Nine drawings by his closest collaborators and followers suggest the collective nature of Raphael’s later activity and the origins of mannerism. Four pen-and-ink drawings by Giulio Romano (1499–1546) include a dramatic rendering of Saint Michael (c. 1530). Two chalk drawings by Polidoro da Caravaggio (c. 1499–probably 1543) feature a fleeing barbarian from the early 1520s and A Deathbed Scene (c. 1521/1522) with a drawing of a seated woman on the reverse in red chalk. Also on view are two pen-and-ink drawings by Perino del Vaga (1501–1547), including the remarkable Alexander Consecrating the Altars for the Twelve Olympian Gods (1545/1547) and a sheet of figure studies.
Raphael was the first artist to exploit the possibilities of printmaking to disseminate his inventions, enhance his reputation, and generate income. This practice caused his art to become a universal European language. Raphael’s prints demonstrated to an international audience his magisterial command of complex, multifigure compositions and his modern style rooted in the study of ancient art. This exhibition includes 10 engravings by one of the earliest interpreters of his designs, Marcantonio Raimondi (c. 1480–c. 1534), whose engravings of Parnassus and The Holy Family, as well as The Massacre of the Innocents (c. 1511) show Raphael’s influence. Around 1510 Raphael began collaborating with Marcantonio on several engravings that successfully circulated Raphael’s works beyond the Roman churches and palaces in which they were housed. Raimondi’s followers, Agostino dei Musi (c. 1490–1536) and Marco Dente (c. 1493–1527), also directly reference works by Raphael in their engravings, including Musi’s The Battle with the Cutlass. Also on view is Ugo da Carpi’s (c. 1480–1532) David Slaying Goliath, based on a design by Raphael in the Vatican, which is the only chiaroscuro woodcut in the exhibition.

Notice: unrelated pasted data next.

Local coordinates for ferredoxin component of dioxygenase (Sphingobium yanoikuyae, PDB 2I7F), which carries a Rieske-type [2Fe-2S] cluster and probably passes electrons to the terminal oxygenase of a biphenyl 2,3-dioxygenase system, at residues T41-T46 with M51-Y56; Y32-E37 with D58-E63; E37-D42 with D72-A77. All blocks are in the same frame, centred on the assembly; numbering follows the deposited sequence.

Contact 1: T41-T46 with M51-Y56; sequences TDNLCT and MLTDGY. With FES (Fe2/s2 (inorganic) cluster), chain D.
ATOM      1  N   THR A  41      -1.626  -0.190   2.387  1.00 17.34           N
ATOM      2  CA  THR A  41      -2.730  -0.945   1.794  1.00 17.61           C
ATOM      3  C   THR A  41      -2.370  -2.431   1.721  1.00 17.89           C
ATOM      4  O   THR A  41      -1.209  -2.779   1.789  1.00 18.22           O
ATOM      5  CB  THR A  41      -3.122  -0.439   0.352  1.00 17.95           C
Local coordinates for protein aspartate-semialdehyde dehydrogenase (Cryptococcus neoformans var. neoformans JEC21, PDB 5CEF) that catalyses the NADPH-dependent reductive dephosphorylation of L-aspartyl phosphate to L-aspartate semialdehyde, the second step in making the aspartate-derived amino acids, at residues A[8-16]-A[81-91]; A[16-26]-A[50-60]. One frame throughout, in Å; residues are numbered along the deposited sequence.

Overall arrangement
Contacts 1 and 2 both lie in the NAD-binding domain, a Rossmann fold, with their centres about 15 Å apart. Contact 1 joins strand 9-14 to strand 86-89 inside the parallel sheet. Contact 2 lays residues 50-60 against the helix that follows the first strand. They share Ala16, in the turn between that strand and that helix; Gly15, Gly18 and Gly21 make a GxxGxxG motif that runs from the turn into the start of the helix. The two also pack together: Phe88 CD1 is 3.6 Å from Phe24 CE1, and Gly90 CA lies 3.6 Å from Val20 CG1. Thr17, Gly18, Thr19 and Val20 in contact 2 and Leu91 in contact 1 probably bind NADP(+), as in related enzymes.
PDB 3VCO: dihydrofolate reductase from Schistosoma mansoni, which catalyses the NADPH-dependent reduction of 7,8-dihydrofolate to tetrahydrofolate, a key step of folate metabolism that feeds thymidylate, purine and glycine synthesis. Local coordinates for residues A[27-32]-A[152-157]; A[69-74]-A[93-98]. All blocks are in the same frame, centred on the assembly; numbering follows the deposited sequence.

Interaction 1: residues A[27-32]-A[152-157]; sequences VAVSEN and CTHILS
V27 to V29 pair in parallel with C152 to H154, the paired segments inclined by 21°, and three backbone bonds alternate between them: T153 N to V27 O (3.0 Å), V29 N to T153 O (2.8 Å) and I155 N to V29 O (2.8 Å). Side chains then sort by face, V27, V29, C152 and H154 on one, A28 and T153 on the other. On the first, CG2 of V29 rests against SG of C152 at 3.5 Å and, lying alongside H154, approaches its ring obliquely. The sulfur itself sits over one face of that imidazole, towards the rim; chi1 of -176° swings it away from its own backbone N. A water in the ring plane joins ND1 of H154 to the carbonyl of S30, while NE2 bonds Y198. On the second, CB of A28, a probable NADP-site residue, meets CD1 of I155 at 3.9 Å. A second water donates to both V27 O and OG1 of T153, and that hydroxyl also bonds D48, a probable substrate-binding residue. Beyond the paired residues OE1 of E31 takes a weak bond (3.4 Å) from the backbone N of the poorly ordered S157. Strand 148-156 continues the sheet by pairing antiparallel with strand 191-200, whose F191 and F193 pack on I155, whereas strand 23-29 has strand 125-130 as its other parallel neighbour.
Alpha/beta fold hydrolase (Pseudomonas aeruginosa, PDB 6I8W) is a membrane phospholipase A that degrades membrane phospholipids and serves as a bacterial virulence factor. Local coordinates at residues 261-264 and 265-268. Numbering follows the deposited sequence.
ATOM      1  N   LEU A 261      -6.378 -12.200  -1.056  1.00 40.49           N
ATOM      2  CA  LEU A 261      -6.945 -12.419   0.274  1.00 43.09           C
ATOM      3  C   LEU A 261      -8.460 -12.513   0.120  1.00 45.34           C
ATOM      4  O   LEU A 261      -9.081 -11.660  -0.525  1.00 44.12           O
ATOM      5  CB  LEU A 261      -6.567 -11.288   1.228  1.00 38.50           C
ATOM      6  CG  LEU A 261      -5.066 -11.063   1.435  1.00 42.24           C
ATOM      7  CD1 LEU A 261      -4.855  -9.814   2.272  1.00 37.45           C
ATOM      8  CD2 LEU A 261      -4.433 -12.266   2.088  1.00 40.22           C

Raffaelo di Giovanni Santi, known as Raphael, was a younger contemporary of Leonardo da Vinci and Michelangelo, all of whom epitomize the High Renaissance in Italy. It is thought that Raphael’s early training was with his father, who was a painter at the court of Urbino. He joined the workshop of Pietro Perugino sometime after the death of his father, when Raphael was 11 years old.
Late in 1504, Raphael moved to Florence, drawn by Leonardo’s softly shadowed forms, natural figure groupings, and simplified settings. In 1508 the pope summoned Raphael to Rome, where he was influenced by the idealized classical art of the city's ancient past. He also responded to the more energetic and physical style of Michelangelo, whose works he had already begun to study in Florence. Raphael remained in Rome for the last 12 years of his life, preparing monumental frescoes for the papal chambers, designing tapestries for the Sistine Chapel, and painting mythological scenes. He was also the city’s leading portraitist, creating penetrating images that engage viewer and sitter with a new intensity for the time. When he died at age 37, the pope ordered that Raphael, who had been keeper of antiquities, be buried in the Pantheon.
Laurie Tylec, (202) 842-6355 or [email protected]